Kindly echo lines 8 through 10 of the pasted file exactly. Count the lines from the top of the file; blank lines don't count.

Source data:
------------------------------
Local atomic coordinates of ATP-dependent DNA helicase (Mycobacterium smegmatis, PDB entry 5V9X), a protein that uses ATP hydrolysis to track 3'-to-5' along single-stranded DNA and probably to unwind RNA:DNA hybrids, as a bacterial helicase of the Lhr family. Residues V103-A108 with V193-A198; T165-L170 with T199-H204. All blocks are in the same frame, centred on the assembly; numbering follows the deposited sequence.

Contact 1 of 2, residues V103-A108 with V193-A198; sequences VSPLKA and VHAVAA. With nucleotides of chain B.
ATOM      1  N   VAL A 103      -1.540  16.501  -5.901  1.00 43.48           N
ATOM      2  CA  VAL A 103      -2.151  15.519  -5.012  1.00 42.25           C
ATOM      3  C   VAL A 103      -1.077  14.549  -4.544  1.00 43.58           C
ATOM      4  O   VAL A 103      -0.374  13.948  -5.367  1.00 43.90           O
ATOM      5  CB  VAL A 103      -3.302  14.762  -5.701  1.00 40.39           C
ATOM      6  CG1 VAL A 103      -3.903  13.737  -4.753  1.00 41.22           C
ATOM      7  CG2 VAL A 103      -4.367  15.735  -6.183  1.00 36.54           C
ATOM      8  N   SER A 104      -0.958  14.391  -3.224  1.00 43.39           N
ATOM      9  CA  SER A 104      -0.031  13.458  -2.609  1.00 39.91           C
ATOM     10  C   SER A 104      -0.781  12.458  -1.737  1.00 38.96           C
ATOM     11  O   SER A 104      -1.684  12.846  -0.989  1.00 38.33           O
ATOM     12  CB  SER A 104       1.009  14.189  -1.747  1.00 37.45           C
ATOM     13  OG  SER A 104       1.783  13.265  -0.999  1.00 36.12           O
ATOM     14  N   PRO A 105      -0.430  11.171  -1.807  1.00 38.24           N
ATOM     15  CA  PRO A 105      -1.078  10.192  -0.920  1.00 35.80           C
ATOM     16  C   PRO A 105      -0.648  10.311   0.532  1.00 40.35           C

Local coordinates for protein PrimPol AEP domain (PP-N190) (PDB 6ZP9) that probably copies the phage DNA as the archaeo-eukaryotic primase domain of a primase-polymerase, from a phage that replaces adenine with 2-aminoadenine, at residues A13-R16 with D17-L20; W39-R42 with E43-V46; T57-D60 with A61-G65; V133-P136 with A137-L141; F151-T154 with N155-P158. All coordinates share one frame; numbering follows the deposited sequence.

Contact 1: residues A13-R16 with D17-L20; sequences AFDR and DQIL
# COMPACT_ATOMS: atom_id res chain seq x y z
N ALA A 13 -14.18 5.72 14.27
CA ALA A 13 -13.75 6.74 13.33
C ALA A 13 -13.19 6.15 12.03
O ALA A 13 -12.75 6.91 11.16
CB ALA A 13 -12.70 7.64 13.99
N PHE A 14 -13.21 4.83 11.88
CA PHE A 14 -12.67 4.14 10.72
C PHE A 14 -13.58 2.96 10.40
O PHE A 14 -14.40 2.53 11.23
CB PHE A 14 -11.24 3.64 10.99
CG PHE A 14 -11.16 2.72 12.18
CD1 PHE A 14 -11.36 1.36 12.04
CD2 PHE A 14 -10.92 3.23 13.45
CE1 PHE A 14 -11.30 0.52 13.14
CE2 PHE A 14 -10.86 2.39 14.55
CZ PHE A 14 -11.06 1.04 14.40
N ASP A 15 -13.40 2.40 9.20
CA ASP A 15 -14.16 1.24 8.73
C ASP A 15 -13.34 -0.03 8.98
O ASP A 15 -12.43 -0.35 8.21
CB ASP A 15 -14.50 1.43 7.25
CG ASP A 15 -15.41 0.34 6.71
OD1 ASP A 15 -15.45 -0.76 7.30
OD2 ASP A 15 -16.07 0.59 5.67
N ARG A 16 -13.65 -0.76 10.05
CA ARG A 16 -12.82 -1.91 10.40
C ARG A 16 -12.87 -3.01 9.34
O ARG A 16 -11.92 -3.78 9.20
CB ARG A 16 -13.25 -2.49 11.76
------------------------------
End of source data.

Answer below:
ATOM      6  CG1 VAL A 103      -3.903  13.737  -4.753  1.00 41.22           C
ATOM      7  CG2 VAL A 103      -4.367  15.735  -6.183  1.00 36.54           C
ATOM      8  N   SER A 104      -0.958  14.391  -3.224  1.00 43.39           N